# Racket Roguelike 7: Into darkness!

When I was playing Racket Roguelike earlier this week1, I realized something: I can see everything. There are no surprises, no mystery, no darkness

Let’s fix that.

(If you’d like to start at the beginning, click here: Racket Roguelike 1: A GUI, screens, I/O, and you!)

This week, we want to add a dynamic lighting system to the game. If we were using a pre-built framework (like Doryen’s excellent AsciiPanel some day}. But that’s not the case. Luckily, the framework we’ve built already makes lighting relatively easy.

First, we need some way of representing which tiles should be lit. Technically, we could calculate this on the fly every frame. This isn’t actually a terrible way of doing things and might just be more efficient than what we’re doing (don’t even bother rendering tiles you can’t see), but since we want to have a ‘fog of war’ type system–where you can see the terrain you’ve passed, just not what’s there–that won’t quite work.

Instead, let’s add it to the tile definitions:

; levels.rkt

(define-thing tile
[character #\space]
[color "black"]
[items '()]
[lighting 'dark]    ; Dark: Invisible; Fog: Only show tile, not NPC or item; Lit: Everything
[walkable #f]       ; Can the player walk on this tile?
)

As it says in the comment, we have a lighting parameter with three possible states:

• dark - don’t draw the tile
• fog - draw the tile, but no items or NPCs in it (used once we see a tile then leave)
• lit - draw the tile, items, and NPCs (used when the player is nearby)

Easy enough. But how do we actually add that to our drawing function? Head over to game-screen.rkt:

; game-screen.rkt

(define gray-background (make-object color% 32 32 32))

...

; Draw the tiles around the player
(for* ([xi (in-range (send canvas get-width-in-characters))]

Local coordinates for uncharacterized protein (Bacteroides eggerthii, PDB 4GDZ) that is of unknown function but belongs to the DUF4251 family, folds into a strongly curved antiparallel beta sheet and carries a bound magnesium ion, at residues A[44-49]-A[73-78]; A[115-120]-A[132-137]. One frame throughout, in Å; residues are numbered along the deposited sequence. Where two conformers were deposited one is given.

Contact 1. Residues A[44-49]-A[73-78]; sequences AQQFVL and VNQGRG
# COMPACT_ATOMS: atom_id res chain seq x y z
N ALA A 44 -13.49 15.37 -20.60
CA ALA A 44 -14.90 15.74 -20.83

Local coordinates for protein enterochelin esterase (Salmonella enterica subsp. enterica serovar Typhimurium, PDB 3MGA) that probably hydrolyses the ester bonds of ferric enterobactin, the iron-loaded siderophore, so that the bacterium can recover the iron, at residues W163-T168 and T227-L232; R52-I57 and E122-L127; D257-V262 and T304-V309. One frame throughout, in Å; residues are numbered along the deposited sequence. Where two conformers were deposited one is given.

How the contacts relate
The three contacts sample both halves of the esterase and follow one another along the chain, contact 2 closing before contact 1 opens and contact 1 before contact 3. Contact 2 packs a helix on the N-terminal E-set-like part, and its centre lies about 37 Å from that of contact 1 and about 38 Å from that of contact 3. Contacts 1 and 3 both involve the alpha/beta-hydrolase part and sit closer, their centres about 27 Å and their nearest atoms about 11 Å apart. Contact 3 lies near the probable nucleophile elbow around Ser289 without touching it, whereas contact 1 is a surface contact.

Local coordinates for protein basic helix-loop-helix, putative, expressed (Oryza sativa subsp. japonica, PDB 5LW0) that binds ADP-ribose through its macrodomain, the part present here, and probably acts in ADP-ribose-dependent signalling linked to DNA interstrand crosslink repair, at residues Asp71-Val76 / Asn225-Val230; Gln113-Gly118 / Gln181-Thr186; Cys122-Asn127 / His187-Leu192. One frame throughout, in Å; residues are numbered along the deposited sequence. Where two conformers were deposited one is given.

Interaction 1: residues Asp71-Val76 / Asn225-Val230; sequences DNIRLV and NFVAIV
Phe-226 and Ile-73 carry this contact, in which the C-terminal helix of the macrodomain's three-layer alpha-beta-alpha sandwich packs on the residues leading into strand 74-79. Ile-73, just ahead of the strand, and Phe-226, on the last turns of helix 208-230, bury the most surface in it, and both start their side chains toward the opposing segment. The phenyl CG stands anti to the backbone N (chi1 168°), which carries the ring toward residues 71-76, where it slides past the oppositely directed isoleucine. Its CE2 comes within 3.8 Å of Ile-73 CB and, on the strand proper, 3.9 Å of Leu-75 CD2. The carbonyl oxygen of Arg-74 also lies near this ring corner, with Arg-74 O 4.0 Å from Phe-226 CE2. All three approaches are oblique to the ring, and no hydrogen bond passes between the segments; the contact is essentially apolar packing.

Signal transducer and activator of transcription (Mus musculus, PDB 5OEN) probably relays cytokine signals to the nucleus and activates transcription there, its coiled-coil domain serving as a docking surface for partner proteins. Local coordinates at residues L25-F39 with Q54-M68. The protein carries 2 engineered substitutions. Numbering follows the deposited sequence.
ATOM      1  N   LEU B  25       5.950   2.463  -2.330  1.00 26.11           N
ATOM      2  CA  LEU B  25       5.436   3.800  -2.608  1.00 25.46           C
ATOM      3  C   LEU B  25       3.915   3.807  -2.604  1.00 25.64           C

[yi (in-range (send canvas get-height-in-characters))])
(define x/y (recenter canvas (- (thing-get player 'location) (pt xi yi))))
(define tile (send world tile-at (pt-x x/y) (pt-y x/y)))
(define lighting (thing-get tile 'lighting 'lit))
(cond
; Draw nothing on dark tiles
[(eq? lighting 'dark)
(void)]
; If it's in fog, draw with a gray background
[(eq? lighting 'fog)
(send canvas write
(thing-get tile 'character)
xi yi
(thing-get tile 'color) gray-background)]
; If it's lit but there are no items, draw the tile
[(null? (thing-get tile 'items '()))
(send canvas write
(thing-get tile 'character)
xi yi
(thing-get tile 'color))]
; If it's lit and there are items, draw the item
[else
(send canvas write
(thing-get (car (thing-get tile 'items)) 'character)
xi yi
(thing-get (car (thing-get tile 'items)) 'color))]))

Basically, we draw nothing on dark tiles. This relies on the clear just above this code. If it’s foggy, we have a background, defined at the top of the file2. Otherwise, we fall back on the methods that we already had.

Next, we need to actually calculate this lighting. Essentially, every tile starts dark. Then, if a tile is near to the player, light it up. If it’s already lit but no longer near the tile, fade to fog. For now, we’re just going to use a simple radius around the player (parameterized below). Here’s the new update-lighting function and friends:

; entities.rkt

; game-screen.rkt
(define-thing entity
...
[view-range 5])

; Draw the game itself.
(define/override (draw canvas)
(define player (send world get-player))
(send canvas clear)

; Update lighting